Health and Fitness

Swimming gives the brain a boost

Jump in the pool!

It’s not uncommon to see children splashing and swimming merrily while their parents sunbathe in the distance – and I myself have been one of the parents who observed the swimming pool from the sidelines plenty of times.

However, if more adults knew about the cognitive and mental health benefits of swimming, they might be more likely to jump in the pool with their children with lifeguard training near me.

New, improved brain cells and compounds

Until the 1960s, researchers believed that the number of neurons (nerve cells in the brain, ed.) And so-called synaptic connections in the human brain were limited and that these brain cells were irreplaceable once they were damaged But that idea was disproved when researchers began to see ample evidence for the formation of neurons – so-called neurogenesis – in adult brains of humans and other animals with lifeguard training near me.

ALSO READ: Conflicting results: Do adults form new brain cells or not?

There is now clear evidence that aerobic exercise can contribute to neurogenesis and play a central role in helping to reverse or repair damage to neurons and their connections in both mammals and fish.

Research shows that the changes in response to exercise occur mainly through increased levels of a protein called ‘ brain-derived neurotrophic factor ‘ (BDNF) with lifeguard training near me.

Reduces anxiety and depression

Studies in humans have found a strong link between the concentration of BDNF circulating in the brain and an increase in the size of the hippocampus (the area of ​​the brain responsible for learning and memory).

An increased level of BDNF has also been shown to sharpen cognitive performance as well as help reduce anxiety and depression with lifeguard training near me.

Researchers have also observed mood disorders in patients with a lower concentration of BDNF.

Aerobic exercise also promotes the release of specific chemical messengers called neurotransmitters (chemical substances that are released in synapses and transmit the signal from one neuron to another neuron, ed.)
Improved memory, mood and cognition
One of these neurotransmitters is serotonin, which – when present at elevated levels – reduces depression and anxiety as well as lifts the mood .

In studies with fish, researchers have observed changes in the genes responsible for increasing the concentration of BDNF as well as improved development of the so-called dendritic ‘spines’ – protrusions on the dendrites, which are the part of the nerve cell that receives impulses from other nerve cells – after eight weeks of training in relation to control groups.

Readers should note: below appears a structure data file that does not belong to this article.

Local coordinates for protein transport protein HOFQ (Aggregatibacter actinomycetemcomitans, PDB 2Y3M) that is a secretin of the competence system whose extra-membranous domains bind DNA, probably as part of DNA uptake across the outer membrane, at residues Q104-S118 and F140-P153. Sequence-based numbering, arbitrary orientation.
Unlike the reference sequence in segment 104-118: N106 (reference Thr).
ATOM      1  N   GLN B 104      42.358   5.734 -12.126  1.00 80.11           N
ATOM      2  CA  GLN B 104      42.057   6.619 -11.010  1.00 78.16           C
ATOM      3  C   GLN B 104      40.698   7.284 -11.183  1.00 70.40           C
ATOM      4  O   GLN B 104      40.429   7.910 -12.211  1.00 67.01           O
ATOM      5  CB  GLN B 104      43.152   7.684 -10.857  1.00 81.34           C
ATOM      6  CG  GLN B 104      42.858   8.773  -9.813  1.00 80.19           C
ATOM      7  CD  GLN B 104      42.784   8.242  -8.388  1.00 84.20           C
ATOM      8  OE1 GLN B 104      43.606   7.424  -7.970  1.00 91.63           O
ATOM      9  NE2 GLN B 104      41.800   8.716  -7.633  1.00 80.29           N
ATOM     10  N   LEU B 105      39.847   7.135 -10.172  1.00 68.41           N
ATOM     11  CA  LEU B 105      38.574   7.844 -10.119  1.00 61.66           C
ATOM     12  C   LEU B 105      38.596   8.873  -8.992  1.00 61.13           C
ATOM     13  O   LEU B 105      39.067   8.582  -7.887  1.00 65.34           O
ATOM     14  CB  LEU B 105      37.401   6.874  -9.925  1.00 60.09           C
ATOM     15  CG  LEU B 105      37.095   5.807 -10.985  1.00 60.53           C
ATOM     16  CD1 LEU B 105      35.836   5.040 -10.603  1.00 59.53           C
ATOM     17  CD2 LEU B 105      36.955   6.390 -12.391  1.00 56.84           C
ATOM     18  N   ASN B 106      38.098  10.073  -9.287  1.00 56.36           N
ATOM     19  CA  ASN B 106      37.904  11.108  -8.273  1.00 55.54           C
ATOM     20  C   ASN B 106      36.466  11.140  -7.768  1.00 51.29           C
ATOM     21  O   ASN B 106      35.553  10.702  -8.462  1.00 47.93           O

This is consistent with studies in mammals where may increase neuronal spine density.

The greater spine density helps neurons build new connections and send more signals to other nerve cells. Repeating the signals may strengthen the connections.

Why is swimming something special?

Scientists do not yet know what it is that makes swimming something very special, but they are approaching the answer with lifeguard training near me.

We have long known about the cardiovascular benefits of swimming. Because swimming involves all the major muscle groups, the heart has to work hard , which increases blood flow throughout the body. This leads to the formation of new blood vessels, a process called angiogenesis.

The greater blood flow can also lead to a large release of endorphins – hormones that act as natural pain relief throughout the body.

This increase causes the feeling of euphoria that often follows in the wake of exercise.

ALSO READ: Exercise changes your brain surprisingly fast

Reduces the cognitive effects due to aging

Most of the research working on understanding how swimming affects the brain has been done with rats. Which is a good laboratory model because of their genetic and anatomical resemblance to humans.

A study in rats showed that swimming stimulates brain pathways that suppress inflammation in the hippocampus and inhibit apoptosis – a process by which cells destroy themselves.

The study also showed that swimming can help support neuronal survival as well as reduce the cognitive effects of aging.

Although researchers are not yet able to visualize cell death and neuronal survival in humans, they do observe similar cognitive outcomes.

Swimming improves short- and long-term memory

One of the more intriguing questions is how swimming specifically improves short- and long-term memory.